What’s the cover letter’s purpose? That’s a question you might be asking when yet another job ad asks you to attach a cover letter after you’ve completed a 20-field form. And you are right — the rationale behind asking for a cover letter isn’t always clear. Still, it’s a job application tool that you can use to your advantage.
So What Is the Purpose of a Cover Letter?
The main purpose of a cover letter is to introduce the person behind the work experience, listed on a resume. Think of your resume as a ‘menu’ — aka an overview of all the good stuff you have to offer as a candidate. Your cover letter, in turn, is a ‘marketing leaflet’ that provides extra context to your strengths and explains who you are as a person.
In the past, a cover letter served the perfunctory purpose of making an ‘official’ introduction and reiterating your interest, skills, strengths, and accomplishments.
These days, most recruiters favor shorter email cover letters that also let the candidates’ personalities shine through. Most recruiters also put a greater emphasis on the candidate’s online presence — LinkedIn profile, portfolio, GitHub profiles, or bylined articles.
“[Cover letters] are already starting to die. They’re on their way out. Let’s just cut them out and be done with it”.
But that’s just one camp. Data from iHire suggests that for 65% of recruiters cover letters are still important. Yet, an equal number of HRs (65%), prefer to use pre-screening questions on online job application forms over a standard cover letter.
At the same time, Lynda Spiegel is a job search coach and resume writer, also noted that a well-written cover letter can land you extra points with an applicant tracking system (ATS). Such software is programmed to look for specific keywords. If your cover letter and resume have them, you’ll rank higher than other applicants. That’s why you should always customize your cover letter to the job you apply for.
What Are the Two Reasons Companies Ask for a Cover Letter?
Though many companies are replacing formal cover letters with emails and applicant questionnaires, some still ask for a standard cover letter. The two main reasons for that are habit and genuine interest.
Smaller employers that receive fewer applications usually take the time to read a cover letter. So do many educational and government organizations. They treat a cover letter as a ‘courtesy’ gesture of making an introduction and providing some extra details about your professional background.
Some employers also use the ‘optional cover letter’ clause as a quick way to weed out casual applicants from those who are truly interested in working with their company.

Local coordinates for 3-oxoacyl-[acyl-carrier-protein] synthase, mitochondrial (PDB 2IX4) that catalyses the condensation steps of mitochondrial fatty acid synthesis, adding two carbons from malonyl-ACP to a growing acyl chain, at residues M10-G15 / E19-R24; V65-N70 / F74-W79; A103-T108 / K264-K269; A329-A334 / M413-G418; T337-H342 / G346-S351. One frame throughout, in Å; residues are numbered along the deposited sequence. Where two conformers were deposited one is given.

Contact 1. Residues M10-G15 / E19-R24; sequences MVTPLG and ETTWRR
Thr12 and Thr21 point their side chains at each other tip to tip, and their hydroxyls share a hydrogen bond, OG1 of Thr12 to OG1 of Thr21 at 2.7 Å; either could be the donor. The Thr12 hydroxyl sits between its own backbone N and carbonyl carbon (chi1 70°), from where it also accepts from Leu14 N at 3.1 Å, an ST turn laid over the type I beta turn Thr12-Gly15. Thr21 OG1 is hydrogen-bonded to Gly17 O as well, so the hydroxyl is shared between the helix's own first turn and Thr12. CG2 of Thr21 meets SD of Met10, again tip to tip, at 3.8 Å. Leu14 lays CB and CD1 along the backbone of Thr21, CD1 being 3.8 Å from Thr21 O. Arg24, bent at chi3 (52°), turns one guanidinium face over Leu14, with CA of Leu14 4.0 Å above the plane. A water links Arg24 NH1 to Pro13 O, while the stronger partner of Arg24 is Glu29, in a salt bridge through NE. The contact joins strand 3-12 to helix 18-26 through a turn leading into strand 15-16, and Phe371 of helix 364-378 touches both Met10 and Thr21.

Finally, a cover letter — or a letter of interest — can help you get your foot into the door and get considered for the so-called ‘hidden job market’ opportunities. These are non-publicly advertised job opportunities a company has. Likewise, a persuasive cover letter may land you a conversation with a recruiter and even land you a newly-created position.
What Are The Key Elements of a Cover Letter?
The standard cover letter format has four elements — header (if submitted as a separate document), introductory paragraph, main body, and conclusion.
Formal cover letters — printed or submitted as an attached document — usually include a formal header area. It’s an old-fashioned courtesy from the days when cover letters were *gasp* physically mailed. Though some academic institutions and federal agencies still prefer this format:
Date of Letter
City, State, Zip Code
Overall, feel free to drop this bit if you’re sending the letter digitally.
Your cover letter opening line sets the tone and mood of the conversation. So make it impactful.
A good way to start a cover letter is by:
- Sharing an accomplishment
- Showing your passion for the role
- Mentioning a connection to the company
- Pumping up your interest in the employer
Keep your cover letter introduction at 2-3 short sentences max.
The body of a cover letter is where you build up the case for hiring you. Use this space to articulate:
- Why you are a good fit for the job
- What value you can bring to the company
- Factors that make you more competitive than other applicants
Read more about cover letter writing techniques.
You should end your cover letter on a high note. Instead of the standard “please see my attached resume”, choose a more action-oriented phrase — a call-to-action.
For example, you can prompt the reader to:
- Connect on LinkedIn
- Schedule a phone or video interview
- Discuss the next steps
- Or even take action on a suggestion you’ve made
Read more about how to close a cover letter.
Cover Letter Format Example
City, State, Zip Code
Introduction: Add two quick sentences on why you are interested in the job and what you can offer.
Paragraph 1: Quickly explain your most marketable skills and elaborate on a major accomplishment.
Paragraph 2: Communicate why you consider yourself to be a good fit and provide some background into your personality (as a way to promote some soft skills).
Conclusion: Add a compelling one-line, prompting the next steps.